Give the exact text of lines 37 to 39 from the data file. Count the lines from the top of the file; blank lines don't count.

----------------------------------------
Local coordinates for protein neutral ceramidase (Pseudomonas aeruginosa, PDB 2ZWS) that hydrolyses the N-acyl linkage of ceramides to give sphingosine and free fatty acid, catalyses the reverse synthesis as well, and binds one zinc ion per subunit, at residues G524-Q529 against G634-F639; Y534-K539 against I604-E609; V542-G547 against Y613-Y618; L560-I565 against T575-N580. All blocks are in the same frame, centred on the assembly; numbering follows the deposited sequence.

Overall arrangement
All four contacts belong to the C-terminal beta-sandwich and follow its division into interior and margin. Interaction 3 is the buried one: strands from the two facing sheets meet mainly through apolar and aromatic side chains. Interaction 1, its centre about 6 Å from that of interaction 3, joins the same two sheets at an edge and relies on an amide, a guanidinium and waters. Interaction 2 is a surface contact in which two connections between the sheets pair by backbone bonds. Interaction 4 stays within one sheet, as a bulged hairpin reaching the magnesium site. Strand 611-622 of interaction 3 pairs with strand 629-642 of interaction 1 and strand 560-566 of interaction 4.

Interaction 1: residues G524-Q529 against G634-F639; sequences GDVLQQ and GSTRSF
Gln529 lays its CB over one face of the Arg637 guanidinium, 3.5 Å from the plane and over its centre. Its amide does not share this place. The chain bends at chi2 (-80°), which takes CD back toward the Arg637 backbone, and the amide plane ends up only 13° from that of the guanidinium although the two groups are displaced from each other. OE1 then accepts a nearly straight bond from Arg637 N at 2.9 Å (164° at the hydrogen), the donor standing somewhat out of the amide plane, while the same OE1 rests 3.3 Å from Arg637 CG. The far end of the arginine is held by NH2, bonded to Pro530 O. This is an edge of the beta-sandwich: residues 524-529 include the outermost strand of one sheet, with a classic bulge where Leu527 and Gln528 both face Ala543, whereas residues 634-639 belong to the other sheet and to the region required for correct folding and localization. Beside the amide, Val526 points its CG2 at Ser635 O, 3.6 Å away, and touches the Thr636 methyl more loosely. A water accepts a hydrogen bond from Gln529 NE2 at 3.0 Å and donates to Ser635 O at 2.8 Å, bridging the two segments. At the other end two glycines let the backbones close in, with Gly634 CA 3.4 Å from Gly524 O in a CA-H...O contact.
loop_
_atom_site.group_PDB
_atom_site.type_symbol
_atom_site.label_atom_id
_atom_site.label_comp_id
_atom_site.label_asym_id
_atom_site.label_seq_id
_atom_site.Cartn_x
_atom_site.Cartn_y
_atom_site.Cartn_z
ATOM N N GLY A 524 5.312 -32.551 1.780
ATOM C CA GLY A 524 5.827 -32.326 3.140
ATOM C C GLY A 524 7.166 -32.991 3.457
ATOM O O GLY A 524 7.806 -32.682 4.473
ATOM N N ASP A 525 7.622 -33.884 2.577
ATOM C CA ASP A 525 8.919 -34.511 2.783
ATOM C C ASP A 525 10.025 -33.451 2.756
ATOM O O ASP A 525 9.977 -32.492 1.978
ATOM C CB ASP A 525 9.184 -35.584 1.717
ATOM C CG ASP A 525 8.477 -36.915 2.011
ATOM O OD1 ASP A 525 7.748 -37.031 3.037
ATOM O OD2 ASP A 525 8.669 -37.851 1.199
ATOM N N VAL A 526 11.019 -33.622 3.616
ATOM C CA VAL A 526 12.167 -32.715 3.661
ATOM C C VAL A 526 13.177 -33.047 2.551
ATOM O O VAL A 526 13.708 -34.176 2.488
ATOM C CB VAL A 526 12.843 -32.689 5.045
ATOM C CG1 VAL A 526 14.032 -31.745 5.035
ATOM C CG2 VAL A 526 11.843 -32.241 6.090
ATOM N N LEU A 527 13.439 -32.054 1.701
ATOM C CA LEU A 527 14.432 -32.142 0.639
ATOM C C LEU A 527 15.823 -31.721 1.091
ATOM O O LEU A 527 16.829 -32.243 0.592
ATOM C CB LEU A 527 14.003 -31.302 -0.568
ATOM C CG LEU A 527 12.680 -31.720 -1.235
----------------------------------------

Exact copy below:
ATOM C C LEU A 527 15.823 -31.721 1.091
ATOM O O LEU A 527 16.829 -32.243 0.592
ATOM C CB LEU A 527 14.003 -31.302 -0.568